Category Archives: Uncategorized

The Value of Purpose

I’m seeing a trend in the Human Capital Management space wherein vendors/consulting firms are creating mini white papers rather than big research reports. The continuation of “Snack Nation,” I guess. But I like it. For those among us who just don’t have the time to sit down and focus on a lengthy research report, these snackable bits of relevant research and content are helpful. And pwc does a better job than most of serving up helpful content based on current research and analysis.

Take Putting Purpose to Work:  A study of purpose in the workplace (published a year ago). It’s a 14 page, easy to read document that walks the reader through a discussion of the meaning of your organization’s purpose for your employees and what it can mean for your business. As we learn more and more about what drives the younger generations in our economy, there’s no denying that purpose is discussed a great deal in the C-Suite as the War for Talent wages around us.

Data in the report are based on a survey conducted by pwc that included 1,510 full- and part-time employees and 502 U.S. business leaders from 39 industries – from both public and private companies, as well as partnerships, government/state-owned agencies, and non-profits.

“The current era of disengaged, transient talent impacts every aspect of the business, and the need to activate purpose at work has never been more urgent.”

This is the thesis of the report. And it’s hard to argue against it.

The reports argues that the following commitments are critical as leaders create a purpose driven culture:

  • Make purpose accessible
  • Emphasize the human element of purpose
  • Include purpose at the center of your talent strategy

For leaders – including those in HR – the following graphic provides interesting food for thought.

This is a striking disconnect, and one that HR leaders could take the lead in eliminating. It shows that, while there is understanding in the C-Suite regarding the criticality of purpose in business success, there is a lack of will in operationalizing purpose in the business.

What’s the story in your organization? Does the C-Suite believe that your organization’s purpose is central to its success? And if it does, how is it manifested in your employees’ day-to-day lives on the job? Good questions for all leaders whether or not they’re in HR.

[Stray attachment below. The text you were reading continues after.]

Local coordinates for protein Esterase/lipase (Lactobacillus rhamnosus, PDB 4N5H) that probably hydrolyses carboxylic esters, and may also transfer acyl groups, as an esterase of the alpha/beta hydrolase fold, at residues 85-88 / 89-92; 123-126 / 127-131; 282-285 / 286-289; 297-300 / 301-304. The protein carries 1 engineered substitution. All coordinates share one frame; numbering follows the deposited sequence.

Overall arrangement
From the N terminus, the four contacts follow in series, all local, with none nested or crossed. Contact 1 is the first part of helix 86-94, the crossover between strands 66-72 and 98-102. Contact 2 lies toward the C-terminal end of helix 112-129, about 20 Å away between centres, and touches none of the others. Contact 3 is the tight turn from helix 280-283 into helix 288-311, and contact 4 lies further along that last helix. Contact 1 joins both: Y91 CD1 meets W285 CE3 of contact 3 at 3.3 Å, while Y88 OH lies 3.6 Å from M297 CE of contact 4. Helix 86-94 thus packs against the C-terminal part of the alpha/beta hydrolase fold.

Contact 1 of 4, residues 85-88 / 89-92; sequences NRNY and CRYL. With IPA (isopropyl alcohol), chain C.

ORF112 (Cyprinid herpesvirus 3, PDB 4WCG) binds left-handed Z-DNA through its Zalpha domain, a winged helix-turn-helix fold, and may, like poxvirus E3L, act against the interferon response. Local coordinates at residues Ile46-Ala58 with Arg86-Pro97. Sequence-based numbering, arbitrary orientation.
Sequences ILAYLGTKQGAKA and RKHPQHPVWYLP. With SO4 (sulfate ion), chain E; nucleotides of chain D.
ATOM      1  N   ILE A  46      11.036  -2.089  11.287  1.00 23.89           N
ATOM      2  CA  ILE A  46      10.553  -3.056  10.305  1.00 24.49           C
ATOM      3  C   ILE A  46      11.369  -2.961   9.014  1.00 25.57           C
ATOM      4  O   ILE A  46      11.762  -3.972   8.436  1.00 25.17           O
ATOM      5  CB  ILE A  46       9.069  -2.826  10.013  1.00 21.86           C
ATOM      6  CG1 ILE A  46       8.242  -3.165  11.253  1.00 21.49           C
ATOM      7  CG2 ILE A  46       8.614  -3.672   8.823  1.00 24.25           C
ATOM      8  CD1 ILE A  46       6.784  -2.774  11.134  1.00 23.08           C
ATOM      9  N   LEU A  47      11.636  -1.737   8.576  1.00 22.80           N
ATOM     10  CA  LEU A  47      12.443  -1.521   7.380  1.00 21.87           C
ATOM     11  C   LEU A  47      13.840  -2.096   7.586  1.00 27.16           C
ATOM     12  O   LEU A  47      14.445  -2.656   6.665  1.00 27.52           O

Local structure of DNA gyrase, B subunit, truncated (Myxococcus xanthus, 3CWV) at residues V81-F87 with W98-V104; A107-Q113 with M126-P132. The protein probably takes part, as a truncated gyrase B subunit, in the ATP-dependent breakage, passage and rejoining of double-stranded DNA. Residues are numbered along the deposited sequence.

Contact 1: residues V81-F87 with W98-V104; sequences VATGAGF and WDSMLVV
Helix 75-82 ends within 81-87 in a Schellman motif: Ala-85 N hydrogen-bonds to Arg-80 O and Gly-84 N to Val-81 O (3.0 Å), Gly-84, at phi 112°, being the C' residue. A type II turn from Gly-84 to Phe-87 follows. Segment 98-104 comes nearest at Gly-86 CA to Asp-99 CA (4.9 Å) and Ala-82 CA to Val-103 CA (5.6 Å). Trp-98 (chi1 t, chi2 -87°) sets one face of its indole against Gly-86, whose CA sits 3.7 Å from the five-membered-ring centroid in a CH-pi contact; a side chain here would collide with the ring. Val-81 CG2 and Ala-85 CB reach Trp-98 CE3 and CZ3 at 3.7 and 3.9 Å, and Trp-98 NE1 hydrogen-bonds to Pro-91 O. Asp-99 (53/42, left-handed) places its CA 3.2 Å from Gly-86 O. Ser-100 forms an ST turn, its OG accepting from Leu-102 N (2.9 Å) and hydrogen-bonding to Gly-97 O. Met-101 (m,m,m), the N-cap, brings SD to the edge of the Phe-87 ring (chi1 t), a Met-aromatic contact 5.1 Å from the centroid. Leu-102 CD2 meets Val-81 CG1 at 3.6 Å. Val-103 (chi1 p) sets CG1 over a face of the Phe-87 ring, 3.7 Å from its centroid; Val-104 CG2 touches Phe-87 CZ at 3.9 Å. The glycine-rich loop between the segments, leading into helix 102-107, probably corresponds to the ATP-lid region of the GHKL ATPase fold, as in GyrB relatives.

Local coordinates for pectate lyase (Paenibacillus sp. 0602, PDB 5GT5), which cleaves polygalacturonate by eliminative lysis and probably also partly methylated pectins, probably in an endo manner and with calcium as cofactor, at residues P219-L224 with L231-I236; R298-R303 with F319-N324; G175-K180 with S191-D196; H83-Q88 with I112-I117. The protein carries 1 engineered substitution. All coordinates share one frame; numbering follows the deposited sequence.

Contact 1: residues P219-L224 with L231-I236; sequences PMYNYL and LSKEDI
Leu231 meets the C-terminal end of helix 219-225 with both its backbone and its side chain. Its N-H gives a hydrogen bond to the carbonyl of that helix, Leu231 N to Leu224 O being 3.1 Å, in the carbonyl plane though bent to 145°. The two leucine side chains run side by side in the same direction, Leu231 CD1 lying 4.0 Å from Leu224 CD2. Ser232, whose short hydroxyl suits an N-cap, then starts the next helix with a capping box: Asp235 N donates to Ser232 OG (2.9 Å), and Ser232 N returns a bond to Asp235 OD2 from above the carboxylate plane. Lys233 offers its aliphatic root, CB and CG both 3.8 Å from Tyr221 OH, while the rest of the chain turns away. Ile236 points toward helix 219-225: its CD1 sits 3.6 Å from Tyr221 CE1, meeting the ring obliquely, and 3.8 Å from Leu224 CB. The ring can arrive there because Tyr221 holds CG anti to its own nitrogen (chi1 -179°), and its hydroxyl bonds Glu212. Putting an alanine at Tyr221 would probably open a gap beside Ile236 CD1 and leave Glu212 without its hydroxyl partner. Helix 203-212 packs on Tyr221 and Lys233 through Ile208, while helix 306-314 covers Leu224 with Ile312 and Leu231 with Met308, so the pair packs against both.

Of the five key insights itemized at the beginning of the report, the second really resonates and is a bit of a warning:

“Business leaders tend to focus on the value in defining and illuminating purpose for commercial success. For employees, purpose represents an avenue by which they find personal fulfillment. This disconnect is preventing companies from reaping the comprehensive potential benefit of defining what they stand for as an organization.”

Some food for thought…

 

Advertisements

3 Comments

Filed under Business Success, China Gorman, Company Culture, Culture, Data Point Tuesday, Employee Engagement, Purpose at Work, pwc, Talent Management, Uncategorized

Happy 4th of July!

 

 

Leave a comment

Filed under Uncategorized

Of Job Seekers, Smartphones, and the Election

data point tuesday_500

Jobvite’s Job Seeker Nation Study for 2016 is out. It’s always an interesting read. (Here’s my post on their 2015 survey.) And this year is no different. There is information on who’s looking, who’s not looking, who’s having a hard time finding a job and who isn’t. There are some fascinating data points. Like most vendor “research,” this report is easy to read and very attractively packaged.

The leading themes are these:

  • the state of work is in flux and today’s job seekers are adjusting to a new reality
  • job seekers are concerned in the short term but optimistic in the long run
  • while nearly 75% of all workers are satisfied with their jobs, two-thirds are still open to new employment
  • jobs in the gig-economy are part of the new normal
  • concern about jobs becoming obsolete due to technology is growing

Jobvite CEO, Dan Finnigan, introduces the report:

“These findings emphasize the fact that the way we look for work, and the way we work, is changing significantly. The gig economy’s rapid growth is remarkable and the data demonstrate that the modern job seeker is now more flexible than ever.”

Two survey areas really caught my attention. The first, reports survey answers that indicate the use of mobile devices in job search means job seeking behavior happens everywhere, all the time:

Jobvite 2016 1

You should no longer assume that colleagues active on their smartphones in meetings are playing games or reading their Facebook feed. They could very well be researching their next employer! Even more troubling is what is happening behind closed doors at the office or in the cubicle farm!